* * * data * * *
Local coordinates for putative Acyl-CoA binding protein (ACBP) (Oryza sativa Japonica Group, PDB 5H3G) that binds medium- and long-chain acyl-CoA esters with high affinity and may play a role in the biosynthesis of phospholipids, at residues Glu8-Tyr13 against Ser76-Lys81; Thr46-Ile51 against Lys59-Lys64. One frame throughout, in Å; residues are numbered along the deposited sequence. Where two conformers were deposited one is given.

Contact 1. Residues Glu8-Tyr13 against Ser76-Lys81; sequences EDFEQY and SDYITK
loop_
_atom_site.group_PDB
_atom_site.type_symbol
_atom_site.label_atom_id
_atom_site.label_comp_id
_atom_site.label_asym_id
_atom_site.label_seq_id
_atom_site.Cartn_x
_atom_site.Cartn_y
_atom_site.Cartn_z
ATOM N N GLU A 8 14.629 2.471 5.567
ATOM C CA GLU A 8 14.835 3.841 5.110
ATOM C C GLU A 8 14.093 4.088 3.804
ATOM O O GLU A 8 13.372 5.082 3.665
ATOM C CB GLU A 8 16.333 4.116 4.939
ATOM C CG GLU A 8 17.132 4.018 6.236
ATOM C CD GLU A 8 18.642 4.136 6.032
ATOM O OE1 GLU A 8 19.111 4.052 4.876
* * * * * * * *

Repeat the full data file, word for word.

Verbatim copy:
Local coordinates for putative Acyl-CoA binding protein (ACBP) (Oryza sativa Japonica Group, PDB 5H3G) that binds medium- and long-chain acyl-CoA esters with high affinity and may play a role in the biosynthesis of phospholipids, at residues Glu8-Tyr13 against Ser76-Lys81; Thr46-Ile51 against Lys59-Lys64. One frame throughout, in Å; residues are numbered along the deposited sequence. Where two conformers were deposited one is given.

Contact 1. Residues Glu8-Tyr13 against Ser76-Lys81; sequences EDFEQY and SDYITK
loop_
_atom_site.group_PDB
_atom_site.type_symbol
_atom_site.label_atom_id
_atom_site.label_comp_id
_atom_site.label_asym_id
_atom_site.label_seq_id
_atom_site.Cartn_x
_atom_site.Cartn_y
_atom_site.Cartn_z
ATOM N N GLU A 8 14.629 2.471 5.567
ATOM C CA GLU A 8 14.835 3.841 5.110
ATOM C C GLU A 8 14.093 4.088 3.804
ATOM O O GLU A 8 13.372 5.082 3.665
ATOM C CB GLU A 8 16.333 4.116 4.939
ATOM C CG GLU A 8 17.132 4.018 6.236
ATOM C CD GLU A 8 18.642 4.136 6.032
ATOM O OE1 GLU A 8 19.111 4.052 4.876